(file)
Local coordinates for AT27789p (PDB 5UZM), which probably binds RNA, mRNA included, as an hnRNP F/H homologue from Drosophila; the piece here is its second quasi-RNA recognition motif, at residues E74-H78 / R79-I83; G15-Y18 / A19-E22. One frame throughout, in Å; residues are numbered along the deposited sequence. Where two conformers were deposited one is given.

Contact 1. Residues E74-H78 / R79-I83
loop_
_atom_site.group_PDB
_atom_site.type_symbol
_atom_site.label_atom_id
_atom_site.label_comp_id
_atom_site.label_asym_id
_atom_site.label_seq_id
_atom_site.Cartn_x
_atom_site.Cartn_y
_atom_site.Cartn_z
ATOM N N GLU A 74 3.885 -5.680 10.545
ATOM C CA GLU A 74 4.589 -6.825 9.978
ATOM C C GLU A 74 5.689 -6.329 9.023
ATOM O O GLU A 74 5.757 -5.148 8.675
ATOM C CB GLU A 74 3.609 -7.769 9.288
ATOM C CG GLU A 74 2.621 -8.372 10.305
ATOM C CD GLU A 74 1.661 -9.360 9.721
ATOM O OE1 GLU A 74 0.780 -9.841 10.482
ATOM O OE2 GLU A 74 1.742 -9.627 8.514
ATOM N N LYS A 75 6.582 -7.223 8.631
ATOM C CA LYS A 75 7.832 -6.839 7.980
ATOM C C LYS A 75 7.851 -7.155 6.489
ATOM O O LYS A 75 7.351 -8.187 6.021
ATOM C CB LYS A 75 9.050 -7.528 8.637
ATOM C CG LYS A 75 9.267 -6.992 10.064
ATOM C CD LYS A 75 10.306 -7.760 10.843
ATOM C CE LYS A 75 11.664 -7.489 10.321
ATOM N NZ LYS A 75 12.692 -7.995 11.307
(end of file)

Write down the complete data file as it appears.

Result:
Local coordinates for AT27789p (PDB 5UZM), which probably binds RNA, mRNA included, as an hnRNP F/H homologue from Drosophila; the piece here is its second quasi-RNA recognition motif, at residues E74-H78 / R79-I83; G15-Y18 / A19-E22. One frame throughout, in Å; residues are numbered along the deposited sequence. Where two conformers were deposited one is given.

Contact 1. Residues E74-H78 / R79-I83
loop_
_atom_site.group_PDB
_atom_site.type_symbol
_atom_site.label_atom_id
_atom_site.label_comp_id
_atom_site.label_asym_id
_atom_site.label_seq_id
_atom_site.Cartn_x
_atom_site.Cartn_y
_atom_site.Cartn_z
ATOM N N GLU A 74 3.885 -5.680 10.545
ATOM C CA GLU A 74 4.589 -6.825 9.978
ATOM C C GLU A 74 5.689 -6.329 9.023
ATOM O O GLU A 74 5.757 -5.148 8.675
ATOM C CB GLU A 74 3.609 -7.769 9.288
ATOM C CG GLU A 74 2.621 -8.372 10.305
ATOM C CD GLU A 74 1.661 -9.360 9.721
ATOM O OE1 GLU A 74 0.780 -9.841 10.482
ATOM O OE2 GLU A 74 1.742 -9.627 8.514
ATOM N N LYS A 75 6.582 -7.223 8.631
ATOM C CA LYS A 75 7.832 -6.839 7.980
ATOM C C LYS A 75 7.851 -7.155 6.489
ATOM O O LYS A 75 7.351 -8.187 6.021
ATOM C CB LYS A 75 9.050 -7.528 8.637
ATOM C CG LYS A 75 9.267 -6.992 10.064
ATOM C CD LYS A 75 10.306 -7.760 10.843
ATOM C CE LYS A 75 11.664 -7.489 10.321
ATOM N NZ LYS A 75 12.692 -7.995 11.307